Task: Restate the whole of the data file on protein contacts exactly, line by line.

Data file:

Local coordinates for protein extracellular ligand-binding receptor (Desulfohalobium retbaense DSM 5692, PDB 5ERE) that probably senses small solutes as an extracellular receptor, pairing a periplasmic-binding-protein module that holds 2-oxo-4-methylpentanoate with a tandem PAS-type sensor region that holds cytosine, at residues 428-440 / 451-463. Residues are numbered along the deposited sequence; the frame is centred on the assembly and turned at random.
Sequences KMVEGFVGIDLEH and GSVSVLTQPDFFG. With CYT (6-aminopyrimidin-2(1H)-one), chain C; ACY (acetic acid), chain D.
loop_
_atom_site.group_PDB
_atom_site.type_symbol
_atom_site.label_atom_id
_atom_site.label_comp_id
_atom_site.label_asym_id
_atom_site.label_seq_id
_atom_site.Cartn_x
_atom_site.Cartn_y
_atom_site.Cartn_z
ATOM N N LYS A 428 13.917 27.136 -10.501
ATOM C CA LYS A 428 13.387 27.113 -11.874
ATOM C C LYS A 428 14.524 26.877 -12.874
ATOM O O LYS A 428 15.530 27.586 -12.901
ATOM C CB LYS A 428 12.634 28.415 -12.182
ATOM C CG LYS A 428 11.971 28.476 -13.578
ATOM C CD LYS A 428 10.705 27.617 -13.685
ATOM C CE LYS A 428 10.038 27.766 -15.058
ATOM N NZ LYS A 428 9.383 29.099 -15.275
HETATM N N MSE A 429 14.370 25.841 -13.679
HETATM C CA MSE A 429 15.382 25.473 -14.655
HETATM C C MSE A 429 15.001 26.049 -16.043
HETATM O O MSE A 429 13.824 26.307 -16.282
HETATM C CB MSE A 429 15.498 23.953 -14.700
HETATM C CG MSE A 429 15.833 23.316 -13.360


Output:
Local coordinates for protein extracellular ligand-binding receptor (Desulfohalobium retbaense DSM 5692, PDB 5ERE) that probably senses small solutes as an extracellular receptor, pairing a periplasmic-binding-protein module that holds 2-oxo-4-methylpentanoate with a tandem PAS-type sensor region that holds cytosine, at residues 428-440 / 451-463. Residues are numbered along the deposited sequence; the frame is centred on the assembly and turned at random.
Sequences KMVEGFVGIDLEH and GSVSVLTQPDFFG. With CYT (6-aminopyrimidin-2(1H)-one), chain C; ACY (acetic acid), chain D.
loop_
_atom_site.group_PDB
_atom_site.type_symbol
_atom_site.label_atom_id
_atom_site.label_comp_id
_atom_site.label_asym_id
_atom_site.label_seq_id
_atom_site.Cartn_x
_atom_site.Cartn_y
_atom_site.Cartn_z
ATOM N N LYS A 428 13.917 27.136 -10.501
ATOM C CA LYS A 428 13.387 27.113 -11.874
ATOM C C LYS A 428 14.524 26.877 -12.874
ATOM O O LYS A 428 15.530 27.586 -12.901
ATOM C CB LYS A 428 12.634 28.415 -12.182
ATOM C CG LYS A 428 11.971 28.476 -13.578
ATOM C CD LYS A 428 10.705 27.617 -13.685
ATOM C CE LYS A 428 10.038 27.766 -15.058
ATOM N NZ LYS A 428 9.383 29.099 -15.275
HETATM N N MSE A 429 14.370 25.841 -13.679
HETATM C CA MSE A 429 15.382 25.473 -14.655
HETATM C C MSE A 429 15.001 26.049 -16.043
HETATM O O MSE A 429 13.824 26.307 -16.282
HETATM C CB MSE A 429 15.498 23.953 -14.700
HETATM C CG MSE A 429 15.833 23.316 -13.360